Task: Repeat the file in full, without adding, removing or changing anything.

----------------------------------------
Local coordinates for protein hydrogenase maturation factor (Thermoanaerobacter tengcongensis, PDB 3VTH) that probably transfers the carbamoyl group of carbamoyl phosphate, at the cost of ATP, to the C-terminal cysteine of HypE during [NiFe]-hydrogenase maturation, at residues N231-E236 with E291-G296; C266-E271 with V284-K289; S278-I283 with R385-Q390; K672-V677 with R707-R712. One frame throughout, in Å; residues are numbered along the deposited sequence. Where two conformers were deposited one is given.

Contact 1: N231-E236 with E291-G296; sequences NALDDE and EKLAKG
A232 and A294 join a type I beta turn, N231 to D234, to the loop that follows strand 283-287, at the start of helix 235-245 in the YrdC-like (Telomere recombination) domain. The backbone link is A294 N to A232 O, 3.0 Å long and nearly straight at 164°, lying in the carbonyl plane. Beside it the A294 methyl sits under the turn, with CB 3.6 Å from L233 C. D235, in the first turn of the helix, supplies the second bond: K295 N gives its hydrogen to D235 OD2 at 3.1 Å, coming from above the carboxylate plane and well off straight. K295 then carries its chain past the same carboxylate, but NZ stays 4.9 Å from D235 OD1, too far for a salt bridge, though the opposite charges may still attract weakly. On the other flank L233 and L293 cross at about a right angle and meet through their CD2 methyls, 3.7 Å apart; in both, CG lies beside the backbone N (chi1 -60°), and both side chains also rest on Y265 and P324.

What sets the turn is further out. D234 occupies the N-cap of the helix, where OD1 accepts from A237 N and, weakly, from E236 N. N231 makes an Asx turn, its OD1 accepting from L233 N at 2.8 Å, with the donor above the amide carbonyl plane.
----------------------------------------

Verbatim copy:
Local coordinates for protein hydrogenase maturation factor (Thermoanaerobacter tengcongensis, PDB 3VTH) that probably transfers the carbamoyl group of carbamoyl phosphate, at the cost of ATP, to the C-terminal cysteine of HypE during [NiFe]-hydrogenase maturation, at residues N231-E236 with E291-G296; C266-E271 with V284-K289; S278-I283 with R385-Q390; K672-V677 with R707-R712. One frame throughout, in Å; residues are numbered along the deposited sequence. Where two conformers were deposited one is given.

Contact 1: N231-E236 with E291-G296; sequences NALDDE and EKLAKG
A232 and A294 join a type I beta turn, N231 to D234, to the loop that follows strand 283-287, at the start of helix 235-245 in the YrdC-like (Telomere recombination) domain. The backbone link is A294 N to A232 O, 3.0 Å long and nearly straight at 164°, lying in the carbonyl plane. Beside it the A294 methyl sits under the turn, with CB 3.6 Å from L233 C. D235, in the first turn of the helix, supplies the second bond: K295 N gives its hydrogen to D235 OD2 at 3.1 Å, coming from above the carboxylate plane and well off straight. K295 then carries its chain past the same carboxylate, but NZ stays 4.9 Å from D235 OD1, too far for a salt bridge, though the opposite charges may still attract weakly. On the other flank L233 and L293 cross at about a right angle and meet through their CD2 methyls, 3.7 Å apart; in both, CG lies beside the backbone N (chi1 -60°), and both side chains also rest on Y265 and P324.

What sets the turn is further out. D234 occupies the N-cap of the helix, where OD1 accepts from A237 N and, weakly, from E236 N. N231 makes an Asx turn, its OD1 accepting from L233 N at 2.8 Å, with the donor above the amide carbonyl plane.